I've set up a test to benchmark xml performance in SQL server.
- One Million rows of data
- XML defined Column with primary key
- A primary XML index
- A secondary XML index on the path
- XML data is similar in format but with variable tag names in each document
Table and Index Design
CREATE TABLE [dbo].[xml_Test] ( [ID] [int] IDENTITY(1,1) NOT NULL, [GUID] [varchar](50) NULL, [JSON_Data] [varchar](max) NULL, [XML_Data] [xml] NULL, CONSTRAINT [PK_xml_Test] PRIMARY KEY CLUSTERED ([ID] ASC) ); ALTER TABLE [dbo].[xml_Test] ADD CONSTRAINT [DF_xml_Test_GUID] DEFAULT (newid()) FOR [GUID]; ALTER TABLE [dbo].[xml_Test] ADD CONSTRAINT [PK_xml_Test] PRIMARY KEY CLUSTERED ([ID] ASC); CREATE PRIMARY XML INDEX [PK_xml] ON [dbo].[xml_Test] ( [XML_Data]); CREATE XML INDEX [IX_xml_Path] ON [dbo].[xml_Test] ( [XML_Data]) USING XML INDEX [PK_xml] FOR PATH;
Sample XML Schema
<data> <id>3812</id> <guid>E3735046-1183-4A79-B8EE-806312B533D6",</guid> <firstName>John</firstName> <lastName>Doe</lastName> <tel>123-123-1234</tel> <city>Toronto</city> <prov>Ontario</prov> <Q.49.R.47>14325</Q.49.R.47> <Q.1>14326</Q.1> <Q.9>143257</Q.9> <Q.25>14328</Q.25> <Q.50>14329</Q.50> <Q.51>14330</Q.51> <Q.30>14331</Q.30> <Q.22>14332</Q.22> <Q.100>14333</Q.100> <Q.70.R.4>1</Q.70.R.4> <Q.43>14335</Q.43> <Q.3>14336</Q.3> <Q.84.R.21.L.19>1</Q.84.R.21.L.19> <done>1</done> </data>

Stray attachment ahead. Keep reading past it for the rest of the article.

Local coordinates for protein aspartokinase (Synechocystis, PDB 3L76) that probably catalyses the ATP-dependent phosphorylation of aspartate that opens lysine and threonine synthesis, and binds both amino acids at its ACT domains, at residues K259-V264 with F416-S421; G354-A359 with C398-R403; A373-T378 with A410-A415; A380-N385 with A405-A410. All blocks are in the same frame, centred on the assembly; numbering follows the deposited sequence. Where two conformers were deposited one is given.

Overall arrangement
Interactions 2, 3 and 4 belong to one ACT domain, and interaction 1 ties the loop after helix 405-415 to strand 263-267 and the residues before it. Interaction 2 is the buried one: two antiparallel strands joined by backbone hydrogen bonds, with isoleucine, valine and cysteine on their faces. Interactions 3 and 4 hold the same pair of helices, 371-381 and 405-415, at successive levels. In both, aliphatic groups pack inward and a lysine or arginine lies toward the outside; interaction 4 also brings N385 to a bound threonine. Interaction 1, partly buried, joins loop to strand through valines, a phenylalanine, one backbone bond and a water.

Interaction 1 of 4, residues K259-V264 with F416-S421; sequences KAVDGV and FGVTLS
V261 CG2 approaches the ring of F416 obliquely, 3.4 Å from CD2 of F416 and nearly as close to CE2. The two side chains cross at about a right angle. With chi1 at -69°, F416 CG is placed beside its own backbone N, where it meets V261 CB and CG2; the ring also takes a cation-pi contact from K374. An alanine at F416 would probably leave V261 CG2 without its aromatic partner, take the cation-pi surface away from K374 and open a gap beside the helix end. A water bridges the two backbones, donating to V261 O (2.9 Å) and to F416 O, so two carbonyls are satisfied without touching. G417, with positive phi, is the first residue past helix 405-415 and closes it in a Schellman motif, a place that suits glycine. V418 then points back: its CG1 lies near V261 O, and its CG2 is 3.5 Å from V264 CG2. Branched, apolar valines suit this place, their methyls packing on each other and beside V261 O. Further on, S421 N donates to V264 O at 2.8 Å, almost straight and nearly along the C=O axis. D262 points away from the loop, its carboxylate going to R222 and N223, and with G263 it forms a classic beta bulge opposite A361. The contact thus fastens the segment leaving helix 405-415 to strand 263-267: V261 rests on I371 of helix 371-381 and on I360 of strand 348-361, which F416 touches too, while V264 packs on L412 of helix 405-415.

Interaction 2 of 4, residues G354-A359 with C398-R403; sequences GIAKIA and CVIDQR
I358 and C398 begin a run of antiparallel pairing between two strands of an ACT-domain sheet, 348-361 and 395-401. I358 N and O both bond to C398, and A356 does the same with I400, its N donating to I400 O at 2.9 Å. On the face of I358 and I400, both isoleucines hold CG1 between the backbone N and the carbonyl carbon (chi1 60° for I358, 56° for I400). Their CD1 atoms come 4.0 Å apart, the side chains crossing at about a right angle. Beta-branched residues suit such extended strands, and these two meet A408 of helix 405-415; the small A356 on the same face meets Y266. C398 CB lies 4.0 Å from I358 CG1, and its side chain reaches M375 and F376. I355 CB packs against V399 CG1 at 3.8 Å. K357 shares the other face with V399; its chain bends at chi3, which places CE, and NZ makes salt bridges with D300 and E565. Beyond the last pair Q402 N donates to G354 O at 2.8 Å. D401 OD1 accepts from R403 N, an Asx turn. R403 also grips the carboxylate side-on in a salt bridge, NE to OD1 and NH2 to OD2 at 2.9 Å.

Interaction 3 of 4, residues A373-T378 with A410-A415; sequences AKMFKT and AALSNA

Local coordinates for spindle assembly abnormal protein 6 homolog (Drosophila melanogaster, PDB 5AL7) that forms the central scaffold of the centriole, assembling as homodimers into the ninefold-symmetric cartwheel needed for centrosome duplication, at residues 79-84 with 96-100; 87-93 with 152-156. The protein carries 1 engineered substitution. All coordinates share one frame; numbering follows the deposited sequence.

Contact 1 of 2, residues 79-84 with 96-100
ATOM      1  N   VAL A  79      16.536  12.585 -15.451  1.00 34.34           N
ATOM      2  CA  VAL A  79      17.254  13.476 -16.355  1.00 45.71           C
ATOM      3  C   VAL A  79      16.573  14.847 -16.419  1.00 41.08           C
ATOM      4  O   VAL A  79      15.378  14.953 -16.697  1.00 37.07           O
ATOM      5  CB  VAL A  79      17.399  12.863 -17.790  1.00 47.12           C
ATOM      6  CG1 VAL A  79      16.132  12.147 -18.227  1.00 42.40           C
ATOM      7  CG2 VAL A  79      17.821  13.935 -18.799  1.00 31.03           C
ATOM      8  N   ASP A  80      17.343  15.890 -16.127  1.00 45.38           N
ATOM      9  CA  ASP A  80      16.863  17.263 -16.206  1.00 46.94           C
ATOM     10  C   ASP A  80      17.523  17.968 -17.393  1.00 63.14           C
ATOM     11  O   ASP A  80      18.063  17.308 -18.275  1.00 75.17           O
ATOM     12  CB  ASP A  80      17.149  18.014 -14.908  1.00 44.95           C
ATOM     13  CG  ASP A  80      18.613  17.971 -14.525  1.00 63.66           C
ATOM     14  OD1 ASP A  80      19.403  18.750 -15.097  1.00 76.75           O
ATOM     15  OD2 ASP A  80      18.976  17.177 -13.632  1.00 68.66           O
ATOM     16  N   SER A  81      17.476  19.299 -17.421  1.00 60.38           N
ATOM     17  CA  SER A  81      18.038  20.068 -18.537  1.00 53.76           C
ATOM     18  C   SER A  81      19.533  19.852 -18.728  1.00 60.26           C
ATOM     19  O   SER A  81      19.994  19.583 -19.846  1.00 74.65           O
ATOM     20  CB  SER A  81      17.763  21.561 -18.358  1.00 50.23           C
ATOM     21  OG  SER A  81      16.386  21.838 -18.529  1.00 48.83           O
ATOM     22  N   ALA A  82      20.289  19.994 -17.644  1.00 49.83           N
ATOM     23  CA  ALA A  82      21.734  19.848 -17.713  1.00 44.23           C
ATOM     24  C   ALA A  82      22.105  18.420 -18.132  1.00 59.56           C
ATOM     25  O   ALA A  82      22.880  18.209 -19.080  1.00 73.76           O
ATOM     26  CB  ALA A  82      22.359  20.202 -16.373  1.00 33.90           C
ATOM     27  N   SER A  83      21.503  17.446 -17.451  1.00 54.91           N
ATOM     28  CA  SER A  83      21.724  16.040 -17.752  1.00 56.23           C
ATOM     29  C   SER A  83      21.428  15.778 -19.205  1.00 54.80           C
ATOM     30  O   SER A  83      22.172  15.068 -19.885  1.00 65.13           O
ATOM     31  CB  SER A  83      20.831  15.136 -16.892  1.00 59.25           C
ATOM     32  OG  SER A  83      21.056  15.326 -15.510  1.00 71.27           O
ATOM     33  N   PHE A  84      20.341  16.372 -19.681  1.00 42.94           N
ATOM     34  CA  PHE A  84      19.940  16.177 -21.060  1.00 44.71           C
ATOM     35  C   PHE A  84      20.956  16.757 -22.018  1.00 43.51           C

When I go to query the table with two different values, I get a very efficient seek for one result and a scan for the other that takes orders of magnitude longer to complete.
I'm unsure as to why the second query is not able to do a seek on the index. I think it may have something to do with the element not being in the index to start with but even then I don't know why a scan would be necessary unless the index really didn't index all paths.
select ID, 'Query A' from xml_test where XML_Data.exist('(/data/Q.70.R.4)')=1
select id, 'Query B' from xml_test where XML_Data.exist('(/data/Q.61.R.15)')=1
As you can see, Query A takes 5ms to execute compared to almost 15s for query B.
What are the reasons that the same query format but with different input would yield such an obviously inefficient execution plan?
- I was also using this to test against JSON with identically formatted JSON data and my results show that the identical JSON query as XML Query A took 22,344 ms (22 seconds!) of cpu time (3,419 ms clock time) to run.
- If the XML index can work reliably with a seek operation, it is clearly the more performant read option contrary to what I have researched and read online.
- When querying over a large amount of data, I would not recommend JSON at all inside SQL server other than for blob storage or where you have a small dataset, which is to say, don't use it in production for searchable data that should be indexed. There are other good services designed for that.